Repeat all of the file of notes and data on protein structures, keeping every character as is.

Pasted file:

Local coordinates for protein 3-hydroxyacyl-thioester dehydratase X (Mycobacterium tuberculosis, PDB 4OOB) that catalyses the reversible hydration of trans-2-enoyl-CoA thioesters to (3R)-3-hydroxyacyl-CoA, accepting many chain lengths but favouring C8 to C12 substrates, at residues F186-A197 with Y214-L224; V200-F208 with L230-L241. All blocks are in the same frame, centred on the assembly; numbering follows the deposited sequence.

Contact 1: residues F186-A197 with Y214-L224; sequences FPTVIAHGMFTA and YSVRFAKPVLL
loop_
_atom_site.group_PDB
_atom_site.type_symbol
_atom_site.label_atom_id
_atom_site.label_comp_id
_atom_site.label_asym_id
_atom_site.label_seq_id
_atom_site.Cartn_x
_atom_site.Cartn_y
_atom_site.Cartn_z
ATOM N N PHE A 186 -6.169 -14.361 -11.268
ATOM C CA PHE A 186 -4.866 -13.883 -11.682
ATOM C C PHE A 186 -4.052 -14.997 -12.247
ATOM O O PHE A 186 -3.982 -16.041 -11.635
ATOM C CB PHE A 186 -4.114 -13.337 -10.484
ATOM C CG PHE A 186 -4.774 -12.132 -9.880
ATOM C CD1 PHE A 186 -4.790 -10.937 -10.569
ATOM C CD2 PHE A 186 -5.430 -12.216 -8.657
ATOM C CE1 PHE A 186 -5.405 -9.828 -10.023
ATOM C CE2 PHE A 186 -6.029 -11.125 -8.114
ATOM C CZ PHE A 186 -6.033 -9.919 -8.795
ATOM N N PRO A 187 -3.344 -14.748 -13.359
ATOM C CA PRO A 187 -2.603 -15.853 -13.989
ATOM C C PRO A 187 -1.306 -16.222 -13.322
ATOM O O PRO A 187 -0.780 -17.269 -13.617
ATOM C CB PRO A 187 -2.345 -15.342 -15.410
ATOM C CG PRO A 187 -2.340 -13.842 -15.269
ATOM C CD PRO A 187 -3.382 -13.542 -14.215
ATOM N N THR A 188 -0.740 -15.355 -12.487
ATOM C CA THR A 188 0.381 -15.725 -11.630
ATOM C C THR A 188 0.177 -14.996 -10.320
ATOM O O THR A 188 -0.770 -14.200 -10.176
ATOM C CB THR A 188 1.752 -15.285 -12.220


Local coordinates for protein 3-hydroxyacyl-thioester dehydratase X (Mycobacterium tuberculosis, PDB 4OOB) that catalyses the reversible hydration of trans-2-enoyl-CoA thioesters to (3R)-3-hydroxyacyl-CoA, accepting many chain lengths but favouring C8 to C12 substrates, at residues F186-A197 with Y214-L224; V200-F208 with L230-L241. All blocks are in the same frame, centred on the assembly; numbering follows the deposited sequence.

Contact 1: residues F186-A197 with Y214-L224; sequences FPTVIAHGMFTA and YSVRFAKPVLL
loop_
_atom_site.group_PDB
_atom_site.type_symbol
_atom_site.label_atom_id
_atom_site.label_comp_id
_atom_site.label_asym_id
_atom_site.label_seq_id
_atom_site.Cartn_x
_atom_site.Cartn_y
_atom_site.Cartn_z
ATOM N N PHE A 186 -6.169 -14.361 -11.268
ATOM C CA PHE A 186 -4.866 -13.883 -11.682
ATOM C C PHE A 186 -4.052 -14.997 -12.247
ATOM O O PHE A 186 -3.982 -16.041 -11.635
ATOM C CB PHE A 186 -4.114 -13.337 -10.484
ATOM C CG PHE A 186 -4.774 -12.132 -9.880
ATOM C CD1 PHE A 186 -4.790 -10.937 -10.569
ATOM C CD2 PHE A 186 -5.430 -12.216 -8.657
ATOM C CE1 PHE A 186 -5.405 -9.828 -10.023
ATOM C CE2 PHE A 186 -6.029 -11.125 -8.114
ATOM C CZ PHE A 186 -6.033 -9.919 -8.795
ATOM N N PRO A 187 -3.344 -14.748 -13.359
ATOM C CA PRO A 187 -2.603 -15.853 -13.989
ATOM C C PRO A 187 -1.306 -16.222 -13.322
ATOM O O PRO A 187 -0.780 -17.269 -13.617
ATOM C CB PRO A 187 -2.345 -15.342 -15.410
ATOM C CG PRO A 187 -2.340 -13.842 -15.269
ATOM C CD PRO A 187 -3.382 -13.542 -14.215
ATOM N N THR A 188 -0.740 -15.355 -12.487
ATOM C CA THR A 188 0.381 -15.725 -11.630
ATOM C C THR A 188 0.177 -14.996 -10.320
ATOM O O THR A 188 -0.770 -14.200 -10.176
ATOM C CB THR A 188 1.752 -15.285 -12.220